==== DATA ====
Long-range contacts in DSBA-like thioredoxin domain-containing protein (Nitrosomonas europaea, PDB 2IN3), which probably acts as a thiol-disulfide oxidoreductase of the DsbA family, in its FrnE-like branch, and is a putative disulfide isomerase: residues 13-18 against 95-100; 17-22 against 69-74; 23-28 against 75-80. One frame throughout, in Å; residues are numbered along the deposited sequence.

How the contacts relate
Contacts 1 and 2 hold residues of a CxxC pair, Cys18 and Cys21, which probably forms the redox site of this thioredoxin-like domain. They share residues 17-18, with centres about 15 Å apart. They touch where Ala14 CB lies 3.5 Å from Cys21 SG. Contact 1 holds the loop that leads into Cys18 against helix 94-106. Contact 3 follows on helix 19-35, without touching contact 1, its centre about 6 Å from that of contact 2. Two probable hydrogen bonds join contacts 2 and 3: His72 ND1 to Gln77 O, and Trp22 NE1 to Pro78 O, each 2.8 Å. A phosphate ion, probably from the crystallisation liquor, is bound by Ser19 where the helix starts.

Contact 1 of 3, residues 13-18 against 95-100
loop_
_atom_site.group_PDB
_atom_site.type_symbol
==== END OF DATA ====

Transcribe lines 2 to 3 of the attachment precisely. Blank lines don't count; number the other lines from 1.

How the contacts relate
Contacts 1 and 2 hold residues of a CxxC pair, Cys18 and Cys21, which probably forms the redox site of this thioredoxin-like domain. They share residues 17-18, with centres about 15 Å apart. They touch where Ala14 CB lies 3.5 Å from Cys21 SG. Contact 1 holds the loop that leads into Cys18 against helix 94-106. Contact 3 follows on helix 19-35, without touching contact 1, its centre about 6 Å from that of contact 2. Two probable hydrogen bonds join contacts 2 and 3: His72 ND1 to Gln77 O, and Trp22 NE1 to Pro78 O, each 2.8 Å. A phosphate ion, probably from the crystallisation liquor, is bound by Ser19 where the helix starts.